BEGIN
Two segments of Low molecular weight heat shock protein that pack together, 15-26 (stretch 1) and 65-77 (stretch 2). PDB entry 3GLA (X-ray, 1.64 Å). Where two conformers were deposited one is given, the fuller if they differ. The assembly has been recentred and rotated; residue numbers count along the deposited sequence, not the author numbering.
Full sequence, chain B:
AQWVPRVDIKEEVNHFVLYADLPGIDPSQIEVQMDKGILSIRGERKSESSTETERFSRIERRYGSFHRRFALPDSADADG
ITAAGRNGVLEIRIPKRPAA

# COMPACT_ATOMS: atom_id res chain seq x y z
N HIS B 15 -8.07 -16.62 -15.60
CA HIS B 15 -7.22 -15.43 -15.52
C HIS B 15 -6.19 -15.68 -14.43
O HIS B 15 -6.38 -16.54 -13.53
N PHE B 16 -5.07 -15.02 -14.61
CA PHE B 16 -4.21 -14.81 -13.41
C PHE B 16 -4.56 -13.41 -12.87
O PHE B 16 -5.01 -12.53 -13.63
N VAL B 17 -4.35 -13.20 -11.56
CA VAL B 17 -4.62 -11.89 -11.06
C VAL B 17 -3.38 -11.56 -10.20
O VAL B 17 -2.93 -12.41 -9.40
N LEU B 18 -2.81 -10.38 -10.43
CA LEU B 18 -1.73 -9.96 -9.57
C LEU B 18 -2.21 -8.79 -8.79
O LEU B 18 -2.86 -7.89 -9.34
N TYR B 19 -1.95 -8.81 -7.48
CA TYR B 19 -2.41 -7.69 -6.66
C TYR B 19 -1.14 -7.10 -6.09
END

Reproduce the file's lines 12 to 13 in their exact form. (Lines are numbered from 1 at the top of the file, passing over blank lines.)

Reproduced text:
C PHE B 16 -4.56 -13.41 -12.87
O PHE B 16 -5.01 -12.53 -13.63